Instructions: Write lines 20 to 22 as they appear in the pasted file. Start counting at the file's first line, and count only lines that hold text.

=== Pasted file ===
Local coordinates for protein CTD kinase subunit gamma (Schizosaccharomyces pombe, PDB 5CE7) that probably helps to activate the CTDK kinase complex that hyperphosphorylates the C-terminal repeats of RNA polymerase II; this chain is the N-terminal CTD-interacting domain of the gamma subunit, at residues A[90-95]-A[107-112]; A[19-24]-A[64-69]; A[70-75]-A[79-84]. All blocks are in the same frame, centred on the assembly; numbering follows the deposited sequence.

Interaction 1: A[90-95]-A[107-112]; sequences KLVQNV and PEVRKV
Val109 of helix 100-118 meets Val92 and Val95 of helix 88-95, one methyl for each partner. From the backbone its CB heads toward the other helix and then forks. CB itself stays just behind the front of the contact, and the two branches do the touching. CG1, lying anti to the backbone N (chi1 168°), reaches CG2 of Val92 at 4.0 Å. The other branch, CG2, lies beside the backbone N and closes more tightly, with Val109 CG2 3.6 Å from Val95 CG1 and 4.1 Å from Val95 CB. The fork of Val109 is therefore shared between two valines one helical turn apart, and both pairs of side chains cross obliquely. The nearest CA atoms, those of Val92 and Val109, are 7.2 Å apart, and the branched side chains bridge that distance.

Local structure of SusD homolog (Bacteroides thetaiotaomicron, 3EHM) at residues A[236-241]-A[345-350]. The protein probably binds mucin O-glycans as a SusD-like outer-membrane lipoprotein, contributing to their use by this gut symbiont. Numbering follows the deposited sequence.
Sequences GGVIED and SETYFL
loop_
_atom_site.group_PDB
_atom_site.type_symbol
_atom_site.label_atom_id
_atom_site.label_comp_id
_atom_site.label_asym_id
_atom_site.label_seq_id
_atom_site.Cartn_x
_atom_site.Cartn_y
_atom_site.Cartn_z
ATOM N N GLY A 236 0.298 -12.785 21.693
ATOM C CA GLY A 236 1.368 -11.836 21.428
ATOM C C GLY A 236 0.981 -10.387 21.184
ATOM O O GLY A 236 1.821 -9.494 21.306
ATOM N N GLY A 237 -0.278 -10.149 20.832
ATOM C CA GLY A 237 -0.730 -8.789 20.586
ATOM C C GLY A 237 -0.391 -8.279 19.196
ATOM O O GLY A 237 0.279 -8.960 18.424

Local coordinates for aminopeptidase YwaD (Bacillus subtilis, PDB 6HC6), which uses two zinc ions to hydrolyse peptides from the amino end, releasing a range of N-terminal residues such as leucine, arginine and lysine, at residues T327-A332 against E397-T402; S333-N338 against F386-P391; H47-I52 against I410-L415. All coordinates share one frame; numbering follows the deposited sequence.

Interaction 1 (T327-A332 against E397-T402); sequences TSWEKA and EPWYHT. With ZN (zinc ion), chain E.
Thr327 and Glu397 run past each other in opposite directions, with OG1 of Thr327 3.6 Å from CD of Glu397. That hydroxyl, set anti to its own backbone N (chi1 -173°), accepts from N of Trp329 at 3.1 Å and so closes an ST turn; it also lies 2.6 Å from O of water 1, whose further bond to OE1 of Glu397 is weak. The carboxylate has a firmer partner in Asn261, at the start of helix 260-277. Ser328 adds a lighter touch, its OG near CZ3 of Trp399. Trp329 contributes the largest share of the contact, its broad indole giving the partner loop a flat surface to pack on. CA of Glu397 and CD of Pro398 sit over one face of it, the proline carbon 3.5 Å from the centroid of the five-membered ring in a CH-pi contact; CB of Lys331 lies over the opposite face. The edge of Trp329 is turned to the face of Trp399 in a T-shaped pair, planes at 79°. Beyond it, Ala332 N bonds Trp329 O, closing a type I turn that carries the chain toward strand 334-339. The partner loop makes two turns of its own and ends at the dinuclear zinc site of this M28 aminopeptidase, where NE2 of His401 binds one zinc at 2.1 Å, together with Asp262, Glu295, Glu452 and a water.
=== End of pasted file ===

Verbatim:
ATOM N N GLY A 237 -0.278 -10.149 20.832
ATOM C CA GLY A 237 -0.730 -8.789 20.586
ATOM C C GLY A 237 -0.391 -8.279 19.196